These observations — where I look at Real Madrid’s history, its players on loan, Castilla, tactical tidbits, and other relevant thoughts — are now a regular thing. All previous editions can be found here.
Just before the season started, in the annual Managing Madrid roundtable, two staff members — Euan McTear and myself — predicted that Dani Ceballos would be the ‘unsung hero’ of the season, while two other members of the crew — Matt Wiltse, Lucas Navarrete — put Ceballos down as an important player as part of their ‘hot take’.
On one hand, based on what we saw from Ceballos in limited minutes off the bench in the Champions League last season, those predictions weren’t that wild. On the other hand, Ceballos’s future with Real Madrid was in limbo, and Real Madrid had four really good central midfielders ahead of him in the pecking order. (Plus: Casemiro hadn’t been sold yet, meaning it was conceivable Aurelien Tchouameni would get minutes as a central midfielder.)
But here was the case for Ceballos: You could throw him on in any game-state, any situation, and his profile makes sense. He can help you hold the ball to kill off a game, he can help you press, and he can provide you with vision and passes into the final third. He’s a creator, a work horse, and technically gifted. Plus he has enough energy to replace the sun — a trait that Carlo Ancelotti values highly.
The early prediction birthed life when Casemiro was sold and Tchouameni took over single pivot duties — freeing up a space for Ceballos. That, and the wholesale rotations Ancelotti has already implemented have accelerated the curve. Ceballos was already an important player on the back of the latter half of last season where he leapfrogged Isco. The path for him was there — he was already in Ancelotti’s good books.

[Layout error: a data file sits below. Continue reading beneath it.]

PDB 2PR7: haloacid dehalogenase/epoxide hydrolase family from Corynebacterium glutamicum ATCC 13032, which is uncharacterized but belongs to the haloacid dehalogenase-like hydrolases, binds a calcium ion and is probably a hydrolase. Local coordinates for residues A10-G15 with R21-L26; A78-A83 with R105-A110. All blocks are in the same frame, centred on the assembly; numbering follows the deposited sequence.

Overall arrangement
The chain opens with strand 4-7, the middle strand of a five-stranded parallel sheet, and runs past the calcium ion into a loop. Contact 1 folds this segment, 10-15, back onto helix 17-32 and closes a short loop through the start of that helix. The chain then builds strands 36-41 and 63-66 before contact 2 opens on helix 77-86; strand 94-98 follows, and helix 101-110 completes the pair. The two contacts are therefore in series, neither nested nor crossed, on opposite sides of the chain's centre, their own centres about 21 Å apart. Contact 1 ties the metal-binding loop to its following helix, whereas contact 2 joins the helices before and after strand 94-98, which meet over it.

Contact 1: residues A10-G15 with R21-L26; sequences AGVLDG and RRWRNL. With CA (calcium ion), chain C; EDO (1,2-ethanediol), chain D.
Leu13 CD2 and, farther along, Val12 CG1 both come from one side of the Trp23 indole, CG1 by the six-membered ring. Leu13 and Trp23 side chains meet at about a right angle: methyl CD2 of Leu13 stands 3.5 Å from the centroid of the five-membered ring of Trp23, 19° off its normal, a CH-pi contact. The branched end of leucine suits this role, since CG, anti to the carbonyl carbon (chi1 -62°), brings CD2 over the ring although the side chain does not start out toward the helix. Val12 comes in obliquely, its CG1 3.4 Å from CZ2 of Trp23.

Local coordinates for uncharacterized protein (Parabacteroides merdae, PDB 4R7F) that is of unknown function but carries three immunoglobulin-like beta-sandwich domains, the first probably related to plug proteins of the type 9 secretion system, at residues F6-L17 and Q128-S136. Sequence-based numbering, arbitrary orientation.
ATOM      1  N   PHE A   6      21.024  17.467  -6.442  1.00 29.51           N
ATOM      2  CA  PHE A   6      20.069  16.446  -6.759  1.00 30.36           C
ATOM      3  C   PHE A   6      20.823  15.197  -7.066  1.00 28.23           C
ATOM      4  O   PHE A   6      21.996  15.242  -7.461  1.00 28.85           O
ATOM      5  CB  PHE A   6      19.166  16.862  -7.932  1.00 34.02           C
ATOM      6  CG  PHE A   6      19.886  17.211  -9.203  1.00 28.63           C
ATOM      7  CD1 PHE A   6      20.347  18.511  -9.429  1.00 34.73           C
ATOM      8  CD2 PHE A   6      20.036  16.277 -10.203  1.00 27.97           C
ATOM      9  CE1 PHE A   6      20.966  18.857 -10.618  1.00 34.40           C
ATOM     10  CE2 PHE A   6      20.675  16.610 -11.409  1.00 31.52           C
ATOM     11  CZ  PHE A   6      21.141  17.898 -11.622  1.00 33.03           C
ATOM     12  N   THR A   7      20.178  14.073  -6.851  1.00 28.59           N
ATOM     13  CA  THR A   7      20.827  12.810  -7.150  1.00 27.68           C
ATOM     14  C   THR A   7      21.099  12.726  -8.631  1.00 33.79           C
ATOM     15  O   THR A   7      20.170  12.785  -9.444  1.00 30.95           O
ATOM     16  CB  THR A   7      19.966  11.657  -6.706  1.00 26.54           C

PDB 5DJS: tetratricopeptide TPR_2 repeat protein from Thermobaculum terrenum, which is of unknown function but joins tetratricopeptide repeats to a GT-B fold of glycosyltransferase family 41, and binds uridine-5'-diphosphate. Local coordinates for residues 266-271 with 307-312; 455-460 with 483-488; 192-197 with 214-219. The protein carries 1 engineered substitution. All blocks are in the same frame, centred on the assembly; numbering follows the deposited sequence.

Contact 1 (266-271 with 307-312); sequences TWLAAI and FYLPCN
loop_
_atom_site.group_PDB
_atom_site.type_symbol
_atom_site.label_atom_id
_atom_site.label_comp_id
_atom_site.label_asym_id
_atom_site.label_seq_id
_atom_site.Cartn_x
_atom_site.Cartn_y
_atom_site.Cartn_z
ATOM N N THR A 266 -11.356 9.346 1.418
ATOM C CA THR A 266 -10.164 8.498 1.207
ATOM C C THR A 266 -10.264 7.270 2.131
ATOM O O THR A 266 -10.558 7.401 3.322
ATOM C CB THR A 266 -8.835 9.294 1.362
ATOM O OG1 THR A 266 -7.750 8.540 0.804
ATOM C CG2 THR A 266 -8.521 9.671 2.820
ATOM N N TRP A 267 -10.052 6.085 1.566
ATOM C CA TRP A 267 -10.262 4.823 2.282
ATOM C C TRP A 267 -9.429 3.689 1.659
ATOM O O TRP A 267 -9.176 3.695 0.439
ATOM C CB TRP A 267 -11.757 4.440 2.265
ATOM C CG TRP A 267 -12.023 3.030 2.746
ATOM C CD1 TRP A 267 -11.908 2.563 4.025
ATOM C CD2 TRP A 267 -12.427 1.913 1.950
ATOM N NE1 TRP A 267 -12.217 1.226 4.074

On Sunday when Ceballos started against Mallorca, it confirmed more of the same assumptions we had of him: He brings a lot to the table on both ends of the field, and by the time the final whistle concluded, he stood out as one of the best players on the pitch. So I posed the question on the post-game podcast that night: When was the last time Ceballos put in a bad shift?
He has been really good since last season’s Champions League knockout games, and impressed the club enough that they didn’t shortlist him in the ‘see you later’ category that Isco and Bale found themselves in when their contracts ran out. The club would’ve sold, to be sure, if Betis could afford the Spanish midfielder or if another opportunity that Ceballos liked arose — but the club liked him enough to be open to him staying, and now, even with the depth that resides in midfield, it feels like Real Madrid have stumbled upon the version of Ceballos that he was supposed to be when he was younger, back when Real Madrid invested some 16m in him in 2017.
The Betis version of Ceballos was all about vision — playing passes no one else on the field could see. He had bounce, incisiveness. He struck fear. At Arsenal, he lost some of that verve playing in a deeper role. What he displayed against Mallorca was closer to the Betis version — the one the club hoped he’d pan into.
They are not quite the same player, but Ceballos’s performance against Mallorca reminded me of Isco in some way. As a creative force and controller, Isco at his peak was always good at passing and moving. Midfielders can’t be shy. Ceballos wasn’t and isn’t. Show, pass, move — with the purpose of always trying to move towards goal:
I cut that clip long so you could see an entire sequence of Ceballos’s ball progression and movement. He played like that throughout the game. Ceballos had 92 touches and four key passes on the day. He completed three tackles. His counter-pressing was impressive, and I don’t mind occasional sloppy touches if it’s followed up by determination to win the ball back immediately:
Ceballos reacts quickly even if he’s not involved in the initial loss of possession. This is quick thinking, and great awareness to sprint to the right spot to win back possession and keep the offense flowing swiftly:
Look at where Ceballos is at the top of that clip, and observe how quickly he reacts. He knows where Mallorca are going on the counter and where Fede Valverde might need cover. Mallorca’s attack is gone before it began, and Ceballos is readily pulling strings after he cleanly wins possession.
Counter-press, pass, move. The motor is perpetually on:
Ceballos has already made five appearances in Real Madrid’s opening six games. At the very least, he’s making Ancelotti’s decision-making more difficult, cementing himself as an important contributor in the rotation.